It's a brawl before the bell, with the Midnights sending the Originals out following a pair of back drops, allowing time for Cornette to get on the house mic and threaten to kick Paul E.'s "butt." We get formal introductions, Both teams are from the Dark Side, and we don't get Lane's introduction of Cornette. The Express bring Condrey into the ring with a double suplex, then Eaton takes him over with a hip toss while Lane clotheslines Rose out of the ring. Lane and Condrey lockup, and Condrey finds himself out of the ring, where he's met by a tennis racket shot from Cornette. Paul E. rings the bell himself in protest, but that's not allowed. Back in the ring, and Condrey mounts Lane with punches, but Lane easily counters with an inverted atomic drop, sending him out of the ring, again. Cornette begins prancing around the apron, mocking the Originals and Dangerously. Rose tags in to try it out with Lane. Irish whip, and Lane with a drop toe hold, followed by an elbow drop from Eaton. Irish whip, and Eaton with a back elbow, followed by a right that sends Rose out of the ring, where he gets a taste of the racket. Again, Paul E. rings the bell in protest. Eaton hammers away on Rose, who teeters between the ropes before being knocked back to the arena floor. Lane meets him and rams Rose into the ring post. Back in the ring, and Rose wants mercy. Lane tags in and grabs a headlock. Irish whip, and Lane with a shoulder block, followed by a cross body for a one count. Condrey comes in and offers a hand, so Lane kicks him in the stomach for it. Eaton tags in and is quickly pounded on. Lane hangs Condrey up from the apron, but Condrey remains in control, pounding Eaton on the apron. Eaton fights him off and heads to the top rope, and comes off with an elbow drop. Eaton knocks Rose off the apron, and Lane tags in, taking Condrey over with a snapmare, and applying a chinlock.Lane cradles him, but Condrey rolls into the ropes. Lockup, and Lane with a headlock. Eaton tags in. Irish whip, and Eaton with a fist to the midsection, followed by a running bulldog. Rose tags in, as does Lane. Eaton cheap shots Rose, and Lane puts him down with an elbow. Whip to the corner, and Lane blocks a monkey flip attempt. Lane with a double throat thrust, and Eaton tags back in, pounding away. Lane tags in, and leap frogs over Eaton and lands across the back of Rose , but can't get a pin attempt. Irish whip, and Eaton connects with a back elbow. Whip to the corner, and Eaton crotches himself on a charge.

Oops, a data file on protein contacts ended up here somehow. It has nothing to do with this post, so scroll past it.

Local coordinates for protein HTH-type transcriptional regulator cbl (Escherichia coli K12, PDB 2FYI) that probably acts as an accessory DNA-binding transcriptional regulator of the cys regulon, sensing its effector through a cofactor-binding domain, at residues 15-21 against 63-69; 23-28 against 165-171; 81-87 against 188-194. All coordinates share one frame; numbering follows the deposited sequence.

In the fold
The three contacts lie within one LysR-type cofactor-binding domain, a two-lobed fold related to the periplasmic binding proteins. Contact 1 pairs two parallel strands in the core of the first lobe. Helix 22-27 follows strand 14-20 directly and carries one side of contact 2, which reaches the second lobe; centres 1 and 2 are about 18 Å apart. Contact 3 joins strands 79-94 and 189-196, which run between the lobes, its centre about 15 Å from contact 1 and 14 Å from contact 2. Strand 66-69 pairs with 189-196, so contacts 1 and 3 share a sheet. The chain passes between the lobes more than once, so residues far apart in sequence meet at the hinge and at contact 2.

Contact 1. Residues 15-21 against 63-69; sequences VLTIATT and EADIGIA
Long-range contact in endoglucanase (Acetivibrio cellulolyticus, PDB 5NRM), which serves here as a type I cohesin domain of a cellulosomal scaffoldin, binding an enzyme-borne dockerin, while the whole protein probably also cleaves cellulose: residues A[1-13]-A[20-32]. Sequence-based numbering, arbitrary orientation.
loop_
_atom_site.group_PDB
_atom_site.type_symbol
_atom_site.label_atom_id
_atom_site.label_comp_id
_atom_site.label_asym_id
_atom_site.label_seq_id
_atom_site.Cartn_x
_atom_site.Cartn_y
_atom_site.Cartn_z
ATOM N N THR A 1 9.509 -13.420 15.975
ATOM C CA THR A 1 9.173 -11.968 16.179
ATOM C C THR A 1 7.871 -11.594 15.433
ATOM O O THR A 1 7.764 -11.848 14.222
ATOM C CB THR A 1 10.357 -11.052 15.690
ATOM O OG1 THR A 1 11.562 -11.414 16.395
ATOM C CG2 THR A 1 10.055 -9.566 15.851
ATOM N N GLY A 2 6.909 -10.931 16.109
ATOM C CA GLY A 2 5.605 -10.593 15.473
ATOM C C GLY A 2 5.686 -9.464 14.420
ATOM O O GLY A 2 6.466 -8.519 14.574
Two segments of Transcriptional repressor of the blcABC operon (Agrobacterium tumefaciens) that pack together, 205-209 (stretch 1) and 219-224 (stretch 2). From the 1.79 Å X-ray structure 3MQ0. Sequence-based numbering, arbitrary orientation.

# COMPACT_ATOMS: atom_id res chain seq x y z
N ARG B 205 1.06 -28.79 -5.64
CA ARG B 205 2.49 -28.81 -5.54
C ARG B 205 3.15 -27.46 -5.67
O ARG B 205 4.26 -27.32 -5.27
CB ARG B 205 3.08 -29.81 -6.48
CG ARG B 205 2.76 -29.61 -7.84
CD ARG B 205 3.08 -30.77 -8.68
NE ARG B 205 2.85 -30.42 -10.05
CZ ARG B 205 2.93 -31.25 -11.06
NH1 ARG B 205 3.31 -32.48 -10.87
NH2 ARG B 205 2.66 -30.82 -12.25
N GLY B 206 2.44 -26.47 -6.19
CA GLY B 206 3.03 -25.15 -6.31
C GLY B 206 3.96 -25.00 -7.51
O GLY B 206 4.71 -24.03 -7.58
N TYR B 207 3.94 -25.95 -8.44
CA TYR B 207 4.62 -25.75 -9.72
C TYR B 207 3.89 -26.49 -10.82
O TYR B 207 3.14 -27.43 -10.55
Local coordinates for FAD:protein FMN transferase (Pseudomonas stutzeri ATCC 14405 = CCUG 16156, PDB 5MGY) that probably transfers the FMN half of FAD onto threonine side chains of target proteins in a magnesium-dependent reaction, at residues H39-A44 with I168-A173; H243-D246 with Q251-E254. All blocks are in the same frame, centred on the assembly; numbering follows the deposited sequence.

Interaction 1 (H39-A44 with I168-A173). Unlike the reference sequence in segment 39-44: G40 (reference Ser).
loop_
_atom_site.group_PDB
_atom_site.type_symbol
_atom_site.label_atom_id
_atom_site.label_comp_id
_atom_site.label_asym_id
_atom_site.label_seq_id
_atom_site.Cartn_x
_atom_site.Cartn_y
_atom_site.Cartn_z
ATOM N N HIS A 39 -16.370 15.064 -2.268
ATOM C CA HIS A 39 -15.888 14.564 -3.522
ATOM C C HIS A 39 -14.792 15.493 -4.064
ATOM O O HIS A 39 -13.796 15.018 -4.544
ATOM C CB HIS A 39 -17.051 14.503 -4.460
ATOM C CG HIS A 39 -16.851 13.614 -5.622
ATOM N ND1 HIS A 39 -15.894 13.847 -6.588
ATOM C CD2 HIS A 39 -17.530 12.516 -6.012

Condrey tags in, and stomps away on the face of Eaton. Rose pulls Eaton out of the ring, and connects with an atomic drop. Back in the ring, and we get a mild clip job I think, with Rose in control of Eaton. Eaton tries slugging it out, but gets caught in the corner and hung up in the ropes. Condrey tags in and plants Eaton with a powerslam. Rose tags in, and gets launched off the top, but misses the splash. Lane gets the hot tag, and he unloads on everyone with karate kicks. Lane shows off his stripper skills before nailing Rose with an enziguri. Eaton comes in and brawls with Condrey, and in the ring comes Paul E., who nails Lane with the telephone. Cornette comes in and knocks Paul E. into the next century. The referee starts counting, but stops when he sees the cell phone. Rose pleads with him, but the crowd tells Long what's up with cheers. In all the confusion, the Midnights nail Rose with the Double Goozle, and Lane covers for the three count at a clipped 12:11. After the match, the Originals attack with Cornette's tennis racket, and Cornette gets knocked out with the telephone. The beatings continue until we simply cut to the next match. Well, this feud is FAR from over, even though Starrcade should be the night of ending feuds. *** Pretty good match, but without that five minutes of the Originals working over Eaton, it seemed to be missing something, with it coming across more of the Midnights wiping the floor with the Originals for most of what was shown.

- Ivan Koloff & The Junkyard Dog vs. The Russian Assassins (w/ Paul Jones):